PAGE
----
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Critical perspectives on disruptive innovation and energy transformation

Research output: Contribution to journalJournal article

E-pub ahead of print
<mark>Journal publication date</mark>3/11/2017
<mark>Journal</mark>Energy Research and Social Science
<mark>State</mark>E-pub ahead of print
Early online date3/11/17
<mark>Original language</mark>English


What are ‘disruption’ and ‘disruptive innovation’? And what relevance do they have for energy transformation? Ten critical perspectives offer ten contrasting responses to these questions. The relevance of Christensen’s canonical definition of disruptive innovation is highly contested in its applicability to energy and climate challenges, as is the usefulness of analysing discrete business models or technologies rather than socio-technical systems. Further research on disruptive innovation and energy transformation needs to tackle: (i) the social, systemic and emissions impact of widespread adoption; (ii) how to mitigate the adverse distributional consequences of disruption; (iii) the consumer appeal of ‘good enough’ products for users marginalised or excluded from mainstream markets; (iv) the role of incumbents in system transformation; and (v) the reasons for geographic variation in disruption processes currently underway.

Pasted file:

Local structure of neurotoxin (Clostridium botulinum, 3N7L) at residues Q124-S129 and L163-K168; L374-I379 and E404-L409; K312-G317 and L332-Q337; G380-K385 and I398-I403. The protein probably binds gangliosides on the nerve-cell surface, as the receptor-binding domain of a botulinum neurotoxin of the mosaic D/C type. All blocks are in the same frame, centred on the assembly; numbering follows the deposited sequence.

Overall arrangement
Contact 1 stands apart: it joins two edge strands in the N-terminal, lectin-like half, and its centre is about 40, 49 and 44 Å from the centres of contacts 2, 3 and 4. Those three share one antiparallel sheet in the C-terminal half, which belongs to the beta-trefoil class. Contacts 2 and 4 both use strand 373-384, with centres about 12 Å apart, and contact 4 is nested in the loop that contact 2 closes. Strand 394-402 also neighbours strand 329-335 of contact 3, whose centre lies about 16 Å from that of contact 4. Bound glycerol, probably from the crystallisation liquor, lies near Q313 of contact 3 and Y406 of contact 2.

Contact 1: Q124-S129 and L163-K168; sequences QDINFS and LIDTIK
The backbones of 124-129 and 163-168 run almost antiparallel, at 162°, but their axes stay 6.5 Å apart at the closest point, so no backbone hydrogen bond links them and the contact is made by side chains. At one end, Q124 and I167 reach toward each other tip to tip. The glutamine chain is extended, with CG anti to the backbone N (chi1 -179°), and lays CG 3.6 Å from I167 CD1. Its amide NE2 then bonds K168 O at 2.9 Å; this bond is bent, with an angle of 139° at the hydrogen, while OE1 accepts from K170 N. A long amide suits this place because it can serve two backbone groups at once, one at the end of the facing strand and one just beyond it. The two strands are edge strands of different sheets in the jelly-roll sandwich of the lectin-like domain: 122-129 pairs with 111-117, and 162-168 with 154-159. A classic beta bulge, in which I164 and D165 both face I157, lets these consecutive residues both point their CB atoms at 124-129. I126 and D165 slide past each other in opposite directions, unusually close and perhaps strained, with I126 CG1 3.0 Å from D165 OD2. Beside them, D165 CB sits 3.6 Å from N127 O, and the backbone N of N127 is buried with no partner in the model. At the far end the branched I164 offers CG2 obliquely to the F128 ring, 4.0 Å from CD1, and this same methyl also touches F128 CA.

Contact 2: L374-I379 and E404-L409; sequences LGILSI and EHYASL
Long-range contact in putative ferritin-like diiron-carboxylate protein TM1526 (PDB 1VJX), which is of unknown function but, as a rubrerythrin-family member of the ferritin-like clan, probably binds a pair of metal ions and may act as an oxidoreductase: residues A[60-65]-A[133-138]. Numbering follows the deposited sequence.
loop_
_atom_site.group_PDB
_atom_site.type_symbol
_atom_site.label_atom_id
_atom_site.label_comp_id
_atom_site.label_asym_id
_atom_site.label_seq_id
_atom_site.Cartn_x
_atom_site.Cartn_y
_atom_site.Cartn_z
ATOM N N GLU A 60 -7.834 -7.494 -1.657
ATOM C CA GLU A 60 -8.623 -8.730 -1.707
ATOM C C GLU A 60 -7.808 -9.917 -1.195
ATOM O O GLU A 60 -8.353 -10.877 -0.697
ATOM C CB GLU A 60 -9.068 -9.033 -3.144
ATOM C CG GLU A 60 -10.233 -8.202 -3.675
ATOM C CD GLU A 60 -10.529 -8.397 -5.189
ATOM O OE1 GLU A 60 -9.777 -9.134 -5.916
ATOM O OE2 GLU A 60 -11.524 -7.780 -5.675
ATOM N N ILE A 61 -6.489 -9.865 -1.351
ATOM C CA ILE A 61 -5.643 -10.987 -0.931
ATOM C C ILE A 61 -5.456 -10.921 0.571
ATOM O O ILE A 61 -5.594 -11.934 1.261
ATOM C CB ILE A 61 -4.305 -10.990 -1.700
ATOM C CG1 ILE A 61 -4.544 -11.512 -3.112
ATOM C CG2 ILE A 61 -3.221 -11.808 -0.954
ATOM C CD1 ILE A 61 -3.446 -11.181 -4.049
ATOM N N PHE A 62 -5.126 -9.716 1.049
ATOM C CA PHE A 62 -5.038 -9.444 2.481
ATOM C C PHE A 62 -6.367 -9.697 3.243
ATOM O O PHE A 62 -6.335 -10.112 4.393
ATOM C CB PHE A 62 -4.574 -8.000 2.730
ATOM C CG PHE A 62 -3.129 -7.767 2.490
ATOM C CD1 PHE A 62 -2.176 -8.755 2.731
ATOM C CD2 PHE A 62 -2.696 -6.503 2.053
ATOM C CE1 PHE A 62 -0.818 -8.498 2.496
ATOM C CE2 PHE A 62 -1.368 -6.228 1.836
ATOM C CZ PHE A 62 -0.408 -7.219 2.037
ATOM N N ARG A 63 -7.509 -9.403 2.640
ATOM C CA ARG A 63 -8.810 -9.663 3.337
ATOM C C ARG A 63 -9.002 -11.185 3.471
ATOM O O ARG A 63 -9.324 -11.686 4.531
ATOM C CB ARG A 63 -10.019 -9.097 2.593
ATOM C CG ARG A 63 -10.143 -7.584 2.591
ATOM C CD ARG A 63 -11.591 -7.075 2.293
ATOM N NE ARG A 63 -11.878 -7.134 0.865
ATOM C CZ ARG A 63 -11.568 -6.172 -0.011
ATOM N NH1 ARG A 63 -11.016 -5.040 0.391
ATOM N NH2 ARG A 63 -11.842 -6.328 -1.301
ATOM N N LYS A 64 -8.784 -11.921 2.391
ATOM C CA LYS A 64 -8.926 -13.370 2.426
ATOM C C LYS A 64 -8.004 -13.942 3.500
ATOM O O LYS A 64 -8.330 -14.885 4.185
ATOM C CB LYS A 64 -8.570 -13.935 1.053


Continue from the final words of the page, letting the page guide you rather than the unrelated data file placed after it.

Bibliographic note

This is the author’s version of a work that was accepted for publication in Energy Research & Social Science. Changes resulting from the publishing process, such as peer review, editing, corrections, structural formatting, and other quality control mechanisms may not be reflected in this document. Changes may have been made to this work since it was submitted for publication. A definitive version was subsequently published in Energy Research & Social Science, ??, ?, 2017 DOI: 10.1016/j.erss.2017.10.032